I don't see how the distinction between those two kinds of properties is relevant. X exists as long as X instantiates properties, whether accidental or essential. X is an object, so we say of objects that they exist.
All we are saying when we say that X exists, is that something Xes. And when we say that X does not exist, we are saying that nothing Xes. So if we say that, for instance, Pegasus exists, what we are saying is that something pegasizes. And Pegaus does not exist means that nothing pegasizes. ( is a winged horse owned by Bellerophon).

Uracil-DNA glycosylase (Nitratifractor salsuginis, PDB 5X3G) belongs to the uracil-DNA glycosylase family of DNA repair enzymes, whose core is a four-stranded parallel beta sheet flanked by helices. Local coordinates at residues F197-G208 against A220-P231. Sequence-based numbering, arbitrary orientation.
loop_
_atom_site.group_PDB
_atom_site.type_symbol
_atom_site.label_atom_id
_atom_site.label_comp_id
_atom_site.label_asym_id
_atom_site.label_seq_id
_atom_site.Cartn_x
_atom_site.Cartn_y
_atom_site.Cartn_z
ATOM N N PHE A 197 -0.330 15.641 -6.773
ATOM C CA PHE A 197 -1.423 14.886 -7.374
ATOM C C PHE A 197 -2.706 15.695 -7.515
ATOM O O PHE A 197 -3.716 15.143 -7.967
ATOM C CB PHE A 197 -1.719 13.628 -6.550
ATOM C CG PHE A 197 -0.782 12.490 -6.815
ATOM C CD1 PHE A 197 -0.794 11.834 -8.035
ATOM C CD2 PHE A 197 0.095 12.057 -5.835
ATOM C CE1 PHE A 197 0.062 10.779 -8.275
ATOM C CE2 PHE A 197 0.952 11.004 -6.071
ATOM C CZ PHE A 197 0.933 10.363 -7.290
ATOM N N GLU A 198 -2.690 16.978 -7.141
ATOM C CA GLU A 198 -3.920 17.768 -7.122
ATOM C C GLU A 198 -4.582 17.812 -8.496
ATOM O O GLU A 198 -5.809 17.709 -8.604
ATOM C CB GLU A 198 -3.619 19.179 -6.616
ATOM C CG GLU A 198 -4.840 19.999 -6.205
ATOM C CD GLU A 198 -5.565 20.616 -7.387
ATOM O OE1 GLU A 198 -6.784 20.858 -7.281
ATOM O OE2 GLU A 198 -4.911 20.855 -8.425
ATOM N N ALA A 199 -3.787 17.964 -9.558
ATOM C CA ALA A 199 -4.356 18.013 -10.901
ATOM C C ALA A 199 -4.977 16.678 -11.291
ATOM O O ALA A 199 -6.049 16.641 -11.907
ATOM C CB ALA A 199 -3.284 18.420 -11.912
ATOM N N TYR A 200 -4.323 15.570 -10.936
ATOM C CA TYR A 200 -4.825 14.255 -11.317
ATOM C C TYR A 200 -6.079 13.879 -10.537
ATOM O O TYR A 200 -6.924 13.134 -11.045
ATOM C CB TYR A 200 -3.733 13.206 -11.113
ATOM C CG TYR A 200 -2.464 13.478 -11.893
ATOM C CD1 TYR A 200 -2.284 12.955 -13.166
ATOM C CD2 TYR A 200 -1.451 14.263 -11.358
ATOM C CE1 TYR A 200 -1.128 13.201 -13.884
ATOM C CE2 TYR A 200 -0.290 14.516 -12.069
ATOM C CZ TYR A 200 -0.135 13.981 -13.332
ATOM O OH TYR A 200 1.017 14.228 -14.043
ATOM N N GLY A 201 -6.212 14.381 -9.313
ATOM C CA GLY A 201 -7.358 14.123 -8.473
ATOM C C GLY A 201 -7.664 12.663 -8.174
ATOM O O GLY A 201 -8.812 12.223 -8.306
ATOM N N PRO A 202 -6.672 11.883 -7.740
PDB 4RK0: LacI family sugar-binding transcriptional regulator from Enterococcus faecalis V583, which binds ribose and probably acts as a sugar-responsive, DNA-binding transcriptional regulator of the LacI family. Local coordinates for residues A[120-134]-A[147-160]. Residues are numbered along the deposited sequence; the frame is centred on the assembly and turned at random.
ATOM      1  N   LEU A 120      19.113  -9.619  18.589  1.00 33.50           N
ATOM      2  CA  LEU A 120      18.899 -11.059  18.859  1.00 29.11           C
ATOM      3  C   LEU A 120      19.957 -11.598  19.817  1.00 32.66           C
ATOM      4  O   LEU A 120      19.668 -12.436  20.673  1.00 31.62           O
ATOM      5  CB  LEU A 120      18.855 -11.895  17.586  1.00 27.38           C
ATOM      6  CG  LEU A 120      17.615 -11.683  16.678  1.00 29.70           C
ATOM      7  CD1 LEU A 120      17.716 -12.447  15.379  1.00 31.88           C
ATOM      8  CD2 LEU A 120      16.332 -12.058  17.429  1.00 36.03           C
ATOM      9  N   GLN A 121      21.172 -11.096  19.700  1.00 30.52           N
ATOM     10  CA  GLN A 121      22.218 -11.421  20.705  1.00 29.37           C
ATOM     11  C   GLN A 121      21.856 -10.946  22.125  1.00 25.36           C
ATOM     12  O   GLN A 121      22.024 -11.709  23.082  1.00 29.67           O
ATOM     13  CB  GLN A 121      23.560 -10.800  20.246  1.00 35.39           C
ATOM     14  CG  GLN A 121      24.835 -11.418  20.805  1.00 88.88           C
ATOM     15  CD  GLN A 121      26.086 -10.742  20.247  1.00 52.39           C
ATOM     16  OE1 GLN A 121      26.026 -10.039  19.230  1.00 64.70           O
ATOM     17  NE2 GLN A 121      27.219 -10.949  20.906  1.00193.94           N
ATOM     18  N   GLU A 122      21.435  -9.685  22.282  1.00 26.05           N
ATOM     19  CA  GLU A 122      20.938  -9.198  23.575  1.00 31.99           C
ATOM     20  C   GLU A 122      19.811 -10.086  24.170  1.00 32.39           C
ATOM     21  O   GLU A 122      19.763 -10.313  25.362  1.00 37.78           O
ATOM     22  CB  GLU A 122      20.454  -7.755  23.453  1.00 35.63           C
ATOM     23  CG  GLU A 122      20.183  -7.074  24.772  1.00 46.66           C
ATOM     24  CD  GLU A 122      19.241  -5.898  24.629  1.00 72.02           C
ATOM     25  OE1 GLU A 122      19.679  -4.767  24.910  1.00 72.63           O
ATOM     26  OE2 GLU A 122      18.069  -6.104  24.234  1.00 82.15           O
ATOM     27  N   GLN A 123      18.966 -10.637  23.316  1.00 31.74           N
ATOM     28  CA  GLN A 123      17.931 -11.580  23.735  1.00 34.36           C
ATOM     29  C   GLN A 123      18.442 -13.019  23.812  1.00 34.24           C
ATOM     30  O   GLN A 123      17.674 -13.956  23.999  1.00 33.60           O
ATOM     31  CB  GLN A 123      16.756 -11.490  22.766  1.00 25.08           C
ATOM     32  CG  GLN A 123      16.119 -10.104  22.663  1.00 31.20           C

I'm not sure how important the distinction is either but I think its worth noting.
For one thing it seems that for something to exist it must at least one essential
property. If X had only accidental properties and no essential ones would it still exist?
X exists if it instantiates at least one essential property. X has at least one essential property if X exists.
This seems to make essence and existence equally important. You can't have one without the other.
Essence doesn't precede existence (like Avicenna said of all things) nor does existence precede essence (like Sartre said of at least some things). They are simultaneous.